Kentish Town lawyer makes appeal for ‘exploited’ Olympic workers to speak out

A Kentish Town lawyer is backing the cause of a Swiss Cottage man who claims he was underpaid and unfairly dismissed while working for an Olympics sub-contractor.

Elizabeth Nolan, head of employment law at JFH Law in Kentish Town Road, has given pro-bono advice to the man, who worked as a traffic marshal outside a five- star central London hotel in the run-up to the Games.

She appealed for others to come forward in the hope of launching a group action industrial tribunal against the sub-contractor of an official supplier to Olympic authority LOCOG.

The man’s claim includes an allegation that he was not paid the LOCOG guaranteed London Living Wage of �8.30 an hour and was sacked ten days into an eight-week contract when he complained.

He has launched a claim against his employer for unlawful deduction of wages, automatic unfair dismissal and breach of a fixed term contract. The tribunal is due to be heard on December 17.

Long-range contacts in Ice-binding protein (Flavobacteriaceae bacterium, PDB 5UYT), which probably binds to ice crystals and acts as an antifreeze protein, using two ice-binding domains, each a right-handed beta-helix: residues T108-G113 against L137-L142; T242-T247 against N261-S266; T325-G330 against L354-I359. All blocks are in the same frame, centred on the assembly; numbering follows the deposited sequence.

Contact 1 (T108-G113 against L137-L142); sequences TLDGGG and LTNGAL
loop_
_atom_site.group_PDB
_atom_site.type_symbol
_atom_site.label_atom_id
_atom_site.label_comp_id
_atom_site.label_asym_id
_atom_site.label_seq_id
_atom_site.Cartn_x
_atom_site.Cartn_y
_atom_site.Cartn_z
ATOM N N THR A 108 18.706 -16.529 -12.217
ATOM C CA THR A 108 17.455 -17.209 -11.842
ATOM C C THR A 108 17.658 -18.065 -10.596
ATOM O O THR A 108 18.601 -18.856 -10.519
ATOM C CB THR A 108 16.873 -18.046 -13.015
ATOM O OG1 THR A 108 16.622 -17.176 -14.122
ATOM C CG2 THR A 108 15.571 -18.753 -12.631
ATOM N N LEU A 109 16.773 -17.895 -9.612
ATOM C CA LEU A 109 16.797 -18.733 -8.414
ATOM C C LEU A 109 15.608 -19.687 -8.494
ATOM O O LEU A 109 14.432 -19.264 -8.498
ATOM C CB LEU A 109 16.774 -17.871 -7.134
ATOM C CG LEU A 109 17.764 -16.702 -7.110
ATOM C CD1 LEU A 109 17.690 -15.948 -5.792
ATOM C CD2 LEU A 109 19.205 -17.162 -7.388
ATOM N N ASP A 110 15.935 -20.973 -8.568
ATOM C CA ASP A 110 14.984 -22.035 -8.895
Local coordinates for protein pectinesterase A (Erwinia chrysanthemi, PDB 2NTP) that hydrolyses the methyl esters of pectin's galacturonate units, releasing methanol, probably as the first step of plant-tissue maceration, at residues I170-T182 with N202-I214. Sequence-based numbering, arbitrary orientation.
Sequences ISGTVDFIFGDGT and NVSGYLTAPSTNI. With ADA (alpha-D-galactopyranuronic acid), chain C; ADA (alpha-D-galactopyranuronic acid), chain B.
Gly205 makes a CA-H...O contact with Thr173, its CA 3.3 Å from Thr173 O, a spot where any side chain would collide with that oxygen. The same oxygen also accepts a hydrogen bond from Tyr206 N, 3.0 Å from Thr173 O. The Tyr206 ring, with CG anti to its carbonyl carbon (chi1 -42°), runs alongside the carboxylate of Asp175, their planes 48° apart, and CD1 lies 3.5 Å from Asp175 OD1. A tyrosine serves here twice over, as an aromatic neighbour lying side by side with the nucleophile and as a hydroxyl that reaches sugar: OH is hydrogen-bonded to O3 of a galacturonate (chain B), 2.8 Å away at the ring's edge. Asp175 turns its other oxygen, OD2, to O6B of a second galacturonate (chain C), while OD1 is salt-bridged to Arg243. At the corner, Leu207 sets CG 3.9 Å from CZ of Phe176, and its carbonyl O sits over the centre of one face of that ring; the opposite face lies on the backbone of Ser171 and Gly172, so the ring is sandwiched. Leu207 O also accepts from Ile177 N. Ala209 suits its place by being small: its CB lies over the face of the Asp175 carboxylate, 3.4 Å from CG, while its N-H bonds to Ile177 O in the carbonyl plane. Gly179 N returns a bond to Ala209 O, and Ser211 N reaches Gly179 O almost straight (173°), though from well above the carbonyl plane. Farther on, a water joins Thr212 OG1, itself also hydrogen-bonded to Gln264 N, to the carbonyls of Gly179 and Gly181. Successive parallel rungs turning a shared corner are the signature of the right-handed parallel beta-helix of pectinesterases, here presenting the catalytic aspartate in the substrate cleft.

Ms Nolan told the Ham&High: “Failure to pay the agreed rate is unacceptable but to withhold pay entirely due to a legitimate complaint being lodged is appalling and entirely unlawful.

“If workers have put in long hours during the Olympics for what they were told was a reasonable rate of pay, and then discover part-way through a contract they were in fact going to be paid significantly less – and if they dared to complain face instant dismissal – that would be outrageous.”

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The man, who wishes to protect his identity, claims he and fellow marshals were told verbally on their induction day on July 6 they would be paid �9 per hour. When he got his pay slip ten days after starting work, the rate was �7. He also says his timesheet said he worked 86 hours when he did 92.

Others contacted by the Ham&High said they didn’t wish to join the action for fear of repercussions.

A spokesman from LOCOG said: “LOCOG and all contractors, where feasible, will pay the London Living Wage. This is part of their contractual agreement to pay this. The agreement is direct with our contractors, not with subcontractors.”

The contractor, sub-contractor and the firm that managed the payroll for the sub-contractor refused to comment.